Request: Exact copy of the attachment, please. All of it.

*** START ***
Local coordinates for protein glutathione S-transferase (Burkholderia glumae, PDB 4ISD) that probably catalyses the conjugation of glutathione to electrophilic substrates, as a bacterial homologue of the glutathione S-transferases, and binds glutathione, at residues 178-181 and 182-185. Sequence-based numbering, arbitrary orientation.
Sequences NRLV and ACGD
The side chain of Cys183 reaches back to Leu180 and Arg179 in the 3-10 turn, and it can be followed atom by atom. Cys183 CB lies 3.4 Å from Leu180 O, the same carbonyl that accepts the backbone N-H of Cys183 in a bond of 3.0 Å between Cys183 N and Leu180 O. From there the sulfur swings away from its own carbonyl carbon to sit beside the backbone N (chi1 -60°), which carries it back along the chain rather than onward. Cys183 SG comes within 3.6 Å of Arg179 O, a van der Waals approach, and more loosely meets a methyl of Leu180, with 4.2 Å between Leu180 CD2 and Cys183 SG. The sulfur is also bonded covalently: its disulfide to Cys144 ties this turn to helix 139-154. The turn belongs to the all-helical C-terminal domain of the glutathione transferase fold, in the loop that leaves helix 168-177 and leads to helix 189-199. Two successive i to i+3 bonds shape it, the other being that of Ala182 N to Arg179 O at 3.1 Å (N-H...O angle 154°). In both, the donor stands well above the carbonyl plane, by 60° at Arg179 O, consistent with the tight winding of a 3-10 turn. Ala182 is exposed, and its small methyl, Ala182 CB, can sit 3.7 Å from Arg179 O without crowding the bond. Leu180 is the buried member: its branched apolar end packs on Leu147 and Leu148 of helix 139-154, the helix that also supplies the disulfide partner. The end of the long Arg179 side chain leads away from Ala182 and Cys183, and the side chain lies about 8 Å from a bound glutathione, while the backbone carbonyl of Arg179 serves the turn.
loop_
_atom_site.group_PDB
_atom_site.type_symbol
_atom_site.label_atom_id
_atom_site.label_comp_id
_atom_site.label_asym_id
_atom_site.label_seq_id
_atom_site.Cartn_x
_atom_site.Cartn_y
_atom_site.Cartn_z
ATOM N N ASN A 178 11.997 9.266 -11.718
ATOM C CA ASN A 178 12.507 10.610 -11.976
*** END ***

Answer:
Local coordinates for protein glutathione S-transferase (Burkholderia glumae, PDB 4ISD) that probably catalyses the conjugation of glutathione to electrophilic substrates, as a bacterial homologue of the glutathione S-transferases, and binds glutathione, at residues 178-181 and 182-185. Sequence-based numbering, arbitrary orientation.
Sequences NRLV and ACGD
The side chain of Cys183 reaches back to Leu180 and Arg179 in the 3-10 turn, and it can be followed atom by atom. Cys183 CB lies 3.4 Å from Leu180 O, the same carbonyl that accepts the backbone N-H of Cys183 in a bond of 3.0 Å between Cys183 N and Leu180 O. From there the sulfur swings away from its own carbonyl carbon to sit beside the backbone N (chi1 -60°), which carries it back along the chain rather than onward. Cys183 SG comes within 3.6 Å of Arg179 O, a van der Waals approach, and more loosely meets a methyl of Leu180, with 4.2 Å between Leu180 CD2 and Cys183 SG. The sulfur is also bonded covalently: its disulfide to Cys144 ties this turn to helix 139-154. The turn belongs to the all-helical C-terminal domain of the glutathione transferase fold, in the loop that leaves helix 168-177 and leads to helix 189-199. Two successive i to i+3 bonds shape it, the other being that of Ala182 N to Arg179 O at 3.1 Å (N-H...O angle 154°). In both, the donor stands well above the carbonyl plane, by 60° at Arg179 O, consistent with the tight winding of a 3-10 turn. Ala182 is exposed, and its small methyl, Ala182 CB, can sit 3.7 Å from Arg179 O without crowding the bond. Leu180 is the buried member: its branched apolar end packs on Leu147 and Leu148 of helix 139-154, the helix that also supplies the disulfide partner. The end of the long Arg179 side chain leads away from Ala182 and Cys183, and the side chain lies about 8 Å from a bound glutathione, while the backbone carbonyl of Arg179 serves the turn.
loop_
_atom_site.group_PDB
_atom_site.type_symbol
_atom_site.label_atom_id
_atom_site.label_comp_id
_atom_site.label_asym_id
_atom_site.label_seq_id
_atom_site.Cartn_x
_atom_site.Cartn_y
_atom_site.Cartn_z
ATOM N N ASN A 178 11.997 9.266 -11.718
ATOM C CA ASN A 178 12.507 10.610 -11.976